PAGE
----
Click here to preview the new Fast Company

Want to try out the new

If you’d like to return to the previous design, click the yellow button on the lower left corner.

Why 80 Percent Of Your Emails Are A Total Waste

Thinking twice before you press "send" can save your organization literally thousands of hours each year, a recent study shows.

If the execs at your company are pouring out emails, the organization will soon be drowning—or so reports the Wall Street Journal.

It goes like this: A study by the University of Glasgow and Modeuro Consulting followed the email patterns of International Power, a London-based power company.

They found the executive team was spending 1.5 hours a day sending out an average of 56 emails. Their over-emailing behavior proved contagious—just as ideas, happiness, and sickness are.

"Before you know it, you’ll spark a ripple, a flurry of emails across the organization," says Andrew Killick, who founded Modeuro.

From what Killick says, organization-wide email saturation is a fascinating case study in the way in which an influential individuals' behavior shapes that of the group. The Journal continues:

While email can sometimes be a quick and convenient way to gauge interest or disseminate information, it's often not the best tool for the job, he said. About 20% of the time, we're using email correctly—leveraging it to communicate across time zones or answer a well-defined question. But 80% of email traffic is "waste," he said—stuff that’s useless or really requires a phone call or face-to-face discussion.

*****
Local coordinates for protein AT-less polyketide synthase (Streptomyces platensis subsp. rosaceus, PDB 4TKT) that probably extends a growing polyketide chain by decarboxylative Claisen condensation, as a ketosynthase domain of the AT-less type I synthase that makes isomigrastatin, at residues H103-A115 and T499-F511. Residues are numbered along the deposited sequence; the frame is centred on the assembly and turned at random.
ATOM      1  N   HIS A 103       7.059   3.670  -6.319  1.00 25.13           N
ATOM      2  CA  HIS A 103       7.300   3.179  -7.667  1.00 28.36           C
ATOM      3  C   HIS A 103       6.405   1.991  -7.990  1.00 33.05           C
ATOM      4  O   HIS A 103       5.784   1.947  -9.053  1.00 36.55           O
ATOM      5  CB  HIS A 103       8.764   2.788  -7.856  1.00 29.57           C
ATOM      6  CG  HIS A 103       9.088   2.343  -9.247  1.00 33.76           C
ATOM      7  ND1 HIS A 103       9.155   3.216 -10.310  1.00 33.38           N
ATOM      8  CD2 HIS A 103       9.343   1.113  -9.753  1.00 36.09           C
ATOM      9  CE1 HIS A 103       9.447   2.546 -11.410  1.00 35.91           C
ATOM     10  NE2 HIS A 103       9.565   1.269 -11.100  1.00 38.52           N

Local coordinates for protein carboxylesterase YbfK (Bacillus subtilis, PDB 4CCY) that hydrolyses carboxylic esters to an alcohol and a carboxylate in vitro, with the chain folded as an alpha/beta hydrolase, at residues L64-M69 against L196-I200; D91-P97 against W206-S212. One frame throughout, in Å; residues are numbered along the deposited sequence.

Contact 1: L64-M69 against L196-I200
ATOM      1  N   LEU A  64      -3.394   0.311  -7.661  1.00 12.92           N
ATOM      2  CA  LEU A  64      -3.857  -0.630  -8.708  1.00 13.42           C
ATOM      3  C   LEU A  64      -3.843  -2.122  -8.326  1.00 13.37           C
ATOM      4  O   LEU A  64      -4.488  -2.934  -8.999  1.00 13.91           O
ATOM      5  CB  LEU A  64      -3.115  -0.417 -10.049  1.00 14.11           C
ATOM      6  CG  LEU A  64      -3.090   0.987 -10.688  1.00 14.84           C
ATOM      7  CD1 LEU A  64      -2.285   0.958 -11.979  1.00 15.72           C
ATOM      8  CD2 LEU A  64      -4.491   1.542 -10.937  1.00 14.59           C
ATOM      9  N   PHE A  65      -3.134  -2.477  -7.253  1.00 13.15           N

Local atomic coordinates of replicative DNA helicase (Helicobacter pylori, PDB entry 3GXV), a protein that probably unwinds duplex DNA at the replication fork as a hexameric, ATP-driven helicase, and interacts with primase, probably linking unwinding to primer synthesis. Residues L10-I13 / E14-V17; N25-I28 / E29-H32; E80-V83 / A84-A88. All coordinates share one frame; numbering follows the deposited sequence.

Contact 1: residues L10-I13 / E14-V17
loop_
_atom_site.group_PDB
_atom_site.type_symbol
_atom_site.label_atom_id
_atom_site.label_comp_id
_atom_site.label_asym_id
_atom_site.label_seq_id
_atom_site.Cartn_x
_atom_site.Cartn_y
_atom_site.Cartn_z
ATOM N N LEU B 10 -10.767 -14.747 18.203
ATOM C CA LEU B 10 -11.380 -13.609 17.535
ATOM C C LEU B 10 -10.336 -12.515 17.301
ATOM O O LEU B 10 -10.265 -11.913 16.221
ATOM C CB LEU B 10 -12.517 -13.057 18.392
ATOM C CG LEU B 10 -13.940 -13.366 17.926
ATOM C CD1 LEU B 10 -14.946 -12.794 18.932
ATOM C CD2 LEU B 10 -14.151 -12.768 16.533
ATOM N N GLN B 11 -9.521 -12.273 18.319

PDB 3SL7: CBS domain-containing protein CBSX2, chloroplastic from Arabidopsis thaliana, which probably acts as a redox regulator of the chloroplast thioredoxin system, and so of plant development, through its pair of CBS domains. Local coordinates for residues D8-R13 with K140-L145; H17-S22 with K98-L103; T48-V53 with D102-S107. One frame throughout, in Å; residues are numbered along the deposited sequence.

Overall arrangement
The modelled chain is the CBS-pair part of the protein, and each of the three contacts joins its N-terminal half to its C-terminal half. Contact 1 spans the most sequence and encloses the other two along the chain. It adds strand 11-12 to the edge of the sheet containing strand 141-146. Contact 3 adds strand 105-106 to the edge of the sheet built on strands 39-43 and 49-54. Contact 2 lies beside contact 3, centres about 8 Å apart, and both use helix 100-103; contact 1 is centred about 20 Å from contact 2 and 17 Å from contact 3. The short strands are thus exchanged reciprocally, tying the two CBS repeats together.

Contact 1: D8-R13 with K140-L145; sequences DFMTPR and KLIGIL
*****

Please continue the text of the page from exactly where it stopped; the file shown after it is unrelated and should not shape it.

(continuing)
In other words, keeping someone "in the loop" isn't doing them a favor. Killick told the Journal that it can be an "enormous" waste of time—which reminds us of LinkedIn CEO Jeff Weiner's advice to always mind who gets CC'ed.

Unboxing the inbox

Recognizing that waste, Modeuro asked the leadership at International Power to "think twice" before forwarding email or sending a message to multiple people. That intervention yielded startling statistics, according to the Journal:

  • The initiative led to a 54% drop in the number of emails sent by execs.
  • Though the company's other employees weren't told to do so, they sent fewer emails too—by 64%.
  • Taken together, the company gained 10,400 hours annually.

The mystery, then, is how to get out of our inboxes. Killick says that we won't find inbox redemption in app. Instead, we can opt for a finer phone call or a co-investing conversation. That's the surest way to change our outlook.

Hat tip: The Wall Street Journal

[Inbox Image: PaulPaladin via Shutterstock]

Add New Comment


  • Cookie Lipschitz

    In the US we have the additional problem of Americans behaving more and more like a bunch of self important, rude assholes who don't answer ANY correspondence or phone messages unless it's absolutely essential. Particularly evident when you're applying for a job.

  • James

    A phone call offers nothing to aid in communication except vocal inflections which themselves are lossy due to compression used for the transmission. There is also no record of what was said, and thus nothing to reference in the unlikely event the call was packed with useful information instead of a bunch of fluff and social pleasantries at the lead and tail of the conversation. People on the phone also tend to fill time spent thinking with either distracting silence ("are you still there?") or filler conversation that is completely irrelevant.  Phones go unanswered--people are on the road, not on the clock, at the water cooler, in the bathroom or simply too busy to take a call. Finally, there are people who do not hear well and rely on vocal inflections or reading lips to gain meaning from a conversation. The phone lacks both of those. It is an inferior form of communication.